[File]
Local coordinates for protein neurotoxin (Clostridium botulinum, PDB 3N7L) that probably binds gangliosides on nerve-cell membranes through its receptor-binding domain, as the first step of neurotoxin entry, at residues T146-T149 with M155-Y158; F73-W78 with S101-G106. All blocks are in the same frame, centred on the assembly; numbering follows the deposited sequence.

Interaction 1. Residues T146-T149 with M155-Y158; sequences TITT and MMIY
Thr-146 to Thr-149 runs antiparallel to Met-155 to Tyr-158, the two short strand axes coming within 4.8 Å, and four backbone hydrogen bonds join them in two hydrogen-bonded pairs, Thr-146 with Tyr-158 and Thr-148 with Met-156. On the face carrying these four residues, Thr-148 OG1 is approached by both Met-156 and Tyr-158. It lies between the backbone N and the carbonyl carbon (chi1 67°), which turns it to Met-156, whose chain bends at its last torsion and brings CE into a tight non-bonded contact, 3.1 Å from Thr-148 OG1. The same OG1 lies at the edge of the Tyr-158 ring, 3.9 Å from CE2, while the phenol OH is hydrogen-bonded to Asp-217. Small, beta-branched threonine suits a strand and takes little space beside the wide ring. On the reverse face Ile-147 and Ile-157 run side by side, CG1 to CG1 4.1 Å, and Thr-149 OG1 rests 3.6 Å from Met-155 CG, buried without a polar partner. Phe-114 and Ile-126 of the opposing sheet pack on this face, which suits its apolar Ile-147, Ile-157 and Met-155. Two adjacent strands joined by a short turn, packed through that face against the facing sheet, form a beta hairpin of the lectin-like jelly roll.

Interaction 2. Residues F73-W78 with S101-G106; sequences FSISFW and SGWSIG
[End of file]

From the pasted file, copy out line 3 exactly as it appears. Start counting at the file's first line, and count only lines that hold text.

Thr-146 to Thr-149 runs antiparallel to Met-155 to Tyr-158, the two short strand axes coming within 4.8 Å, and four backbone hydrogen bonds join them in two hydrogen-bonded pairs, Thr-146 with Tyr-158 and Thr-148 with Met-156. On the face carrying these four residues, Thr-148 OG1 is approached by both Met-156 and Tyr-158. It lies between the backbone N and the carbonyl carbon (chi1 67°), which turns it to Met-156, whose chain bends at its last torsion and brings CE into a tight non-bonded contact, 3.1 Å from Thr-148 OG1. The same OG1 lies at the edge of the Tyr-158 ring, 3.9 Å from CE2, while the phenol OH is hydrogen-bonded to Asp-217. Small, beta-branched threonine suits a strand and takes little space beside the wide ring. On the reverse face Ile-147 and Ile-157 run side by side, CG1 to CG1 4.1 Å, and Thr-149 OG1 rests 3.6 Å from Met-155 CG, buried without a polar partner. Phe-114 and Ile-126 of the opposing sheet pack on this face, which suits its apolar Ile-147, Ile-157 and Met-155. Two adjacent strands joined by a short turn, packed through that face against the facing sheet, form a beta hairpin of the lectin-like jelly roll.